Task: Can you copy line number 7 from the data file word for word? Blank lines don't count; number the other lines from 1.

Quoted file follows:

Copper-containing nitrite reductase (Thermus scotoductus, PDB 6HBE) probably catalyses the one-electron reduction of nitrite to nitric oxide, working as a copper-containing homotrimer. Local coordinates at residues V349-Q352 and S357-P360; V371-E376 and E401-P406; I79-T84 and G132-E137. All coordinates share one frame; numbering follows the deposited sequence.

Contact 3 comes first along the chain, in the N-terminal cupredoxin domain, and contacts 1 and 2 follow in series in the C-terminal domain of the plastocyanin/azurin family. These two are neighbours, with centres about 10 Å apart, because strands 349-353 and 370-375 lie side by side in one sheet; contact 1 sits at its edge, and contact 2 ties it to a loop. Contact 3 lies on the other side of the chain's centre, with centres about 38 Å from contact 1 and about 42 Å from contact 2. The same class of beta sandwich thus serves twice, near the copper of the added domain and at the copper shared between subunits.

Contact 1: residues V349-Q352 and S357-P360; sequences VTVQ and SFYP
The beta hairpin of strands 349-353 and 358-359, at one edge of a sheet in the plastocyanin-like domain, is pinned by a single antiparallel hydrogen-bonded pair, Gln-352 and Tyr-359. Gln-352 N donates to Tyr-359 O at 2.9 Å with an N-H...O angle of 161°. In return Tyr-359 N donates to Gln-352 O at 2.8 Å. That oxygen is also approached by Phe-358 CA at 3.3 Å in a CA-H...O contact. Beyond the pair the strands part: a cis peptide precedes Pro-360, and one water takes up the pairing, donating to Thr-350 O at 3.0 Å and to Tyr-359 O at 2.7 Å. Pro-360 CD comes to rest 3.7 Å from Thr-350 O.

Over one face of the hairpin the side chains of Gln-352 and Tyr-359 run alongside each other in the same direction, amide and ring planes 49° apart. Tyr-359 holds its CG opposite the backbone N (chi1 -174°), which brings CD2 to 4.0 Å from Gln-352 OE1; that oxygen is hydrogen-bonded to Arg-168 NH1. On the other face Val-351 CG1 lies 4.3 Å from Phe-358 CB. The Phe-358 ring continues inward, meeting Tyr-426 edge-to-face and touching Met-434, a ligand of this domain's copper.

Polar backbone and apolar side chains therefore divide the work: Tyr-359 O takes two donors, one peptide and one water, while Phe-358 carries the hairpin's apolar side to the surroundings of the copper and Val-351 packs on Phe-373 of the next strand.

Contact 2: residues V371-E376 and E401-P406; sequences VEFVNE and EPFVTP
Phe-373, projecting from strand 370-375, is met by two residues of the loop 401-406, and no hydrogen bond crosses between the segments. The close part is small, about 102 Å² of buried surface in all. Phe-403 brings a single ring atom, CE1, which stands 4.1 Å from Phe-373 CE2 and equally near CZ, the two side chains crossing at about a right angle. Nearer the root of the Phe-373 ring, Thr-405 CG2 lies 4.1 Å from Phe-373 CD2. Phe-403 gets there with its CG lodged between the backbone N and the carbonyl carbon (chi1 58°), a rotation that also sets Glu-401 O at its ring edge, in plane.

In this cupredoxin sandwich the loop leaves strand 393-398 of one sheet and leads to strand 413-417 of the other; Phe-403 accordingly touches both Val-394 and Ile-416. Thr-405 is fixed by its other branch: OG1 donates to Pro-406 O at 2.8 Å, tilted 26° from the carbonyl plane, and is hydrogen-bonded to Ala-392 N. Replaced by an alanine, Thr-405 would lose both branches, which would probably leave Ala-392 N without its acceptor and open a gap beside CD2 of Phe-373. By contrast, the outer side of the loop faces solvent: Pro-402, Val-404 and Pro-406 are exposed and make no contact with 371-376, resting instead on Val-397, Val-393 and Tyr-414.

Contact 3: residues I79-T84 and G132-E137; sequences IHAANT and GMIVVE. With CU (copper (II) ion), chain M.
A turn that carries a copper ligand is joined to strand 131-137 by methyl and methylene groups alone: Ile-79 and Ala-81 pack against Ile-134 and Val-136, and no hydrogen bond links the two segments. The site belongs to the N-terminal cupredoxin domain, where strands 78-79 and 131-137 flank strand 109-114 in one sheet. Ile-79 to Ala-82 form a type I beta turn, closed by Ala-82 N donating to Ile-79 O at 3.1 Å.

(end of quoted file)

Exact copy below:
Contact 2: residues V371-E376 and E401-P406; sequences VEFVNE and EPFVTP